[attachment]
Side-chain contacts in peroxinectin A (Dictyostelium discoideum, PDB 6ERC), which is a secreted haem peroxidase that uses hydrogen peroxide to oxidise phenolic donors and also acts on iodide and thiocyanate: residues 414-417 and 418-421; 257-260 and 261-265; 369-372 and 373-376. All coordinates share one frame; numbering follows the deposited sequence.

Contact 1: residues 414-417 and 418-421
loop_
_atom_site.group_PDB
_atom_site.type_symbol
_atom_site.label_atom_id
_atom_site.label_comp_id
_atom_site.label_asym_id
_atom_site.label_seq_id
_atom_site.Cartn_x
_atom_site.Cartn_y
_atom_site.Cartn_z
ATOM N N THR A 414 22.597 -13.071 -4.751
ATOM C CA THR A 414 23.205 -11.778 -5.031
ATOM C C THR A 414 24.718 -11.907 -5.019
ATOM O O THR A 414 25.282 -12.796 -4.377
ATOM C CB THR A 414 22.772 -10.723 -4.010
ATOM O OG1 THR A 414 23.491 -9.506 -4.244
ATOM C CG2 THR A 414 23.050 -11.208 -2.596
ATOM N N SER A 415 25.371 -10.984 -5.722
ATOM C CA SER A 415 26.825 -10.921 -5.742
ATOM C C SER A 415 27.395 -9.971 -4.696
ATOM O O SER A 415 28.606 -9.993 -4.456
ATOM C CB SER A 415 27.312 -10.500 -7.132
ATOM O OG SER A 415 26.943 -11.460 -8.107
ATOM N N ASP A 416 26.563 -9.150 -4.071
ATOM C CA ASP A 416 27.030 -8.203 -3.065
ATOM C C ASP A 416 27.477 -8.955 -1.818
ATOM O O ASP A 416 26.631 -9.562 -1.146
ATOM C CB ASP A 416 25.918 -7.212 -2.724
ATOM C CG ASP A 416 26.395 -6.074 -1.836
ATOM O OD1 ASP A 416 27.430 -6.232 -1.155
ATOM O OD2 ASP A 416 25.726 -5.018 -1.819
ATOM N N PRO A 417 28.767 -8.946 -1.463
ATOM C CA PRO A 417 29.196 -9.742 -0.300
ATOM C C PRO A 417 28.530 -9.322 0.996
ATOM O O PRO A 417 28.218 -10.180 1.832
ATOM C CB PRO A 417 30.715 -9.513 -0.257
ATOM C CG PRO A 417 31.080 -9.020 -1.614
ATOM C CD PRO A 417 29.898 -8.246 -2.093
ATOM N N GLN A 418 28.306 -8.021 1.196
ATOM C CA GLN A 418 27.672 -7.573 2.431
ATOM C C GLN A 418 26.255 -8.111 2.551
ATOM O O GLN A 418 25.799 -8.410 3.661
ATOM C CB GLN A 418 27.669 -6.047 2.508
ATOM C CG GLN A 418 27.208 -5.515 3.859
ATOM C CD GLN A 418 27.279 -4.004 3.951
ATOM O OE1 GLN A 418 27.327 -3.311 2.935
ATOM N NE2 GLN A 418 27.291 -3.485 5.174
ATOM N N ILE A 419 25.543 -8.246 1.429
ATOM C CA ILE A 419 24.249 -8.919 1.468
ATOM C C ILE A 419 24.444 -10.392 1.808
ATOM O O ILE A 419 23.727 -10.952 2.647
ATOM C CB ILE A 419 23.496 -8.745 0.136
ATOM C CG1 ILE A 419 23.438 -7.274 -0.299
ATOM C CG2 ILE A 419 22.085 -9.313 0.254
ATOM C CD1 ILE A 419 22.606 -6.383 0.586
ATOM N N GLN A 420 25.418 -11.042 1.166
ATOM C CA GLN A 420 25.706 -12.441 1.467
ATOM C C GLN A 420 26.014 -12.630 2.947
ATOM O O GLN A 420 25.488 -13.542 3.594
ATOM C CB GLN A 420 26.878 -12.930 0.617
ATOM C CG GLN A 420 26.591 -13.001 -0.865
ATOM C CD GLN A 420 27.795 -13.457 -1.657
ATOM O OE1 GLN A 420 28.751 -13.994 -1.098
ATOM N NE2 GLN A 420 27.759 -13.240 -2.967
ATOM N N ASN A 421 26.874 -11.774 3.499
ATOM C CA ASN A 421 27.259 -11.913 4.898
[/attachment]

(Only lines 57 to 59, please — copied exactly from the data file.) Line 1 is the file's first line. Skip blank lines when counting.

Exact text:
ATOM C CD1 ILE A 419 22.606 -6.383 0.586
ATOM N N GLN A 420 25.418 -11.042 1.166
ATOM C CA GLN A 420 25.706 -12.441 1.467